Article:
Interventions are necessary to increase breast and colon cancer screening among older women in good health. Ideally these interventions would focus on older women with life expectancies greater than 10 years. Interventions may also be necessary to reduce breast cancer screening among elderly women in poor health, especially since we found that 49% of women aged 80 and older in below average health were screened and these women likely have life expectancies of less than 5 years.
Interventions discussed in the medical literature designed to increase cancer screening among older women include physician education seminars,19
preventive health check lists,20
and support from non-physician staff. 22
We are unaware of interventions to reduce cancer screening among elderly women in poor health but such an intervention would likely require clinician counseling. Although discussing stopping screening may be uncomfortable, we recommend that clinicians discuss potential risks of screening and that there is little data showing any benefit of cancer screening among women aged 80 and older with multiple comorbidities.23;24
We also recommend that clinicians focus discussions on preventive measures whose benefits may be achieved in a short time (e.g., exercise or immunizations) so that elderly women do not feel like they are being “given-up on.”25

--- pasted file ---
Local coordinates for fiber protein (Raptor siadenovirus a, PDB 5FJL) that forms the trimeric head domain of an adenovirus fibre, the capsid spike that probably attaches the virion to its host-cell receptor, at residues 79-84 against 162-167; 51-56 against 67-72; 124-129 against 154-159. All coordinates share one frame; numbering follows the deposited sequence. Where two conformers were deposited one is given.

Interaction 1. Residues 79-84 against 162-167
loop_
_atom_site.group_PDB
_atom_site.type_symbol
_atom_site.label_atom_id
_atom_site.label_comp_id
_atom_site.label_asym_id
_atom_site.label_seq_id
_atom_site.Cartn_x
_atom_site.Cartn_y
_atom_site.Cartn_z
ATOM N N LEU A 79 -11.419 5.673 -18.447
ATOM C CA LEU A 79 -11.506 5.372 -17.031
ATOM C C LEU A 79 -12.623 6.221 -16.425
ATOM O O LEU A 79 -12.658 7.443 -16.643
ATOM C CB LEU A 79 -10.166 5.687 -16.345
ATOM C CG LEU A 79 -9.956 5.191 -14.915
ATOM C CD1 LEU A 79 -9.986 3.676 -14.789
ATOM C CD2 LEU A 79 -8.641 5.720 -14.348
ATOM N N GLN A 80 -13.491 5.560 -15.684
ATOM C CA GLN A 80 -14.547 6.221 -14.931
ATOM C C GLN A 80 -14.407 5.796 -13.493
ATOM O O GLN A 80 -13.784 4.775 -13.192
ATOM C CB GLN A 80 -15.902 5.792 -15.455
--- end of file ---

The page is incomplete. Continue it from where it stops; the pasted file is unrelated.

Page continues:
This may be particularly important since we found that many older women do not receive exercise counseling or immunizations. Finally, interventions designed to improve preventive health care delivery to older women may need to be comprehensive rather than focused on a specific service, since we found that so few older women receive all preventive health measures appropriately.
There are several limitations to this study. First, we relied on self-report, which can lead to recall bias and misclassification. Second, our measure of health status has not been validated and the survey only asks about a limited number of diseases and lacks information on severity and duration of disease. Third, the NHIS only releases an overall response rate to the survey, however sample weights are adjusted for non-response. Finally, the health of older women in our study may have changed since they underwent colonoscopy; however, 92% reported being screened for colon cancer in the past five years. Despite these limitations, this study represents a significant contribution to the literature by examining receipt of a wide range of preventive health measures simultaneously among a nationally representative sample of older US women stratified by health status.
In summary, we found evidence of poor targeting and inappropriate use of screening and preventive health measures among older women. Many older women in above average health were not screened for breast and/or colon cancer while many of the oldest women in below average health were screened. Regardless of health status, many older women did not receive immunizations from which they may benefit and many received PAP smears from which they are unlikely to benefit. Exercise counseling was uncommon and was least common among the oldest women in good health. Interventions are necessary to improve the quality and targeting of preventive health care delivered to older women.